Wednesday, September 5, 2012

New Series: Fresh and Frugal!

fresh and frugal

It's back to school time! We can all stand to learn a little something new, and this fall I would like to introduce a new series in the Coppertop Kitchen called Fresh and Frugal. The purpose of these posts is to share practical ways to make it easy to eat well on a budget. Eating well can be thought of from a lot of different angles, from good health and nutrition, to mindfulness about the environment, to supporting local economies. We should be able to accomplish all of this without sacrificing pleasure or breaking the bank, and that is what these posts will aim to explore. Let me know if there's a specific food or topic you'd like me to talk about!

You may have heard a story in the news over the past couple of days regarding a study that was published in the Annals of Internal Medicine, regarding the nutritional differences between organic and conventional produce. Headlines in many major news outlets said things like, "Why Organic Food May Not Be Healthier For You," (NPR) and "Organic Food Adds No Vitamins For Extra Cost" (Bloomberg Business Week). These headlines made me laugh a little to myself, and when I read the articles I was surprised that anyone would be duped into thinking they contained anything that might be thought of as "news." Most conscious consumers of organic food would tell you they were never under the impression that there were more vitamins in something just because it bears the "organic" label. And mostly, that's not the point. Organic farming practices are vastly better for the environment, using methods of fertilization and pest control that actually improve the quality of the soil, rather than dumping chemicals which run off into water sources and kill beneficial insects and bacteria. There's also the matter of pesticide residue, the effects of which we still don't know (and I'm sorry, but a two-year study is not quite long enough to convince me).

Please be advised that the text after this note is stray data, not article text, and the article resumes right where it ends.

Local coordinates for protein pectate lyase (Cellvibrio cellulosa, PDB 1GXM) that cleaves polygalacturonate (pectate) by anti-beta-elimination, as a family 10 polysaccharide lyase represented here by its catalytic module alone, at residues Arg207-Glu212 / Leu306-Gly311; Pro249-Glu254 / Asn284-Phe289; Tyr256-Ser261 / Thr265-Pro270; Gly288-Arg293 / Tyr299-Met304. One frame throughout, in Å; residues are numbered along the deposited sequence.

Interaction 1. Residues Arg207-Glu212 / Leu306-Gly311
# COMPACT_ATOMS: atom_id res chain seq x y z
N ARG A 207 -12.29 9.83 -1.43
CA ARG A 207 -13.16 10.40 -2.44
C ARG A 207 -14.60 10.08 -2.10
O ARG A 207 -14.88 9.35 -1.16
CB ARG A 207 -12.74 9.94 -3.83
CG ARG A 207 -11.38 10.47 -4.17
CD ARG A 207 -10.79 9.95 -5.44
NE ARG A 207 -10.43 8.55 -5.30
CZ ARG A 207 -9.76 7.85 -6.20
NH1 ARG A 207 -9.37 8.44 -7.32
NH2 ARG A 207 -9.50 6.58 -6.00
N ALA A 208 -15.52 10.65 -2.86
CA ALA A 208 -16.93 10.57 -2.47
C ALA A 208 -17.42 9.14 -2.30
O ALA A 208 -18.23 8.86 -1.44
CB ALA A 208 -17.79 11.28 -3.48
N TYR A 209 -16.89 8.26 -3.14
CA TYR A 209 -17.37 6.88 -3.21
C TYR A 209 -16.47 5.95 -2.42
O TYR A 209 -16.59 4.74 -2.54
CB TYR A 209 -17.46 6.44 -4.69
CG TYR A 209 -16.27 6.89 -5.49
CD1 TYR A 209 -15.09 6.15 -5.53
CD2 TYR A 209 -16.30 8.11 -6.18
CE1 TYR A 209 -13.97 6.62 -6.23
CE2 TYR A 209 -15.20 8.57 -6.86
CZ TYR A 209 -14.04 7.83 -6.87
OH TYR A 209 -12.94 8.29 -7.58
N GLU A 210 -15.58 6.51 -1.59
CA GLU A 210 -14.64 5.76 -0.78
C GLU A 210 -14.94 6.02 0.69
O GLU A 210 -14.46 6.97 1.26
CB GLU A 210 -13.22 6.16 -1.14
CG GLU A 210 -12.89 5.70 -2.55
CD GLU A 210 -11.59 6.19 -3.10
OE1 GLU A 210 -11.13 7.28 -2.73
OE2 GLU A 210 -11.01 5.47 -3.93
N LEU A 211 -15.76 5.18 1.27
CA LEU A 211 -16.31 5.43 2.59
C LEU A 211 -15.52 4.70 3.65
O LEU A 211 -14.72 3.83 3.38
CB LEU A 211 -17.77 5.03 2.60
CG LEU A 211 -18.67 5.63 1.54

For me, "organic" is not the most important descriptor of good food. For one thing, organic certification is expensive, and many small farms that employ organic farming practices simply can't afford it. "Local" is much more important to me. I like being able to support my local economy by buying peaches from the same farmer week after week. It makes me feel connected. And get this! The produce I buy at my local farmers' market is probably more nutritious because it was more likely to have been picked when ripe, and didn't have to travel for days over thousands of miles to get to me. Something that was living on a tree yesterday and is in my belly today gives me more vitamins than something that was living on a tree a week ago, and was picked before it was ripe so that it could more easily be shipped without damage.

Other adjectives that get me excited:
  • Free-Range: Meat and eggs from free-range chickens are higher in beta carotene, protein, and hello, flavor. Be careful about this label, though, and buy from a producer you know if you can. Free-range technically means that the birds have access to the outdoors, not necessarily that they go out there and get exercise and peck in the grass.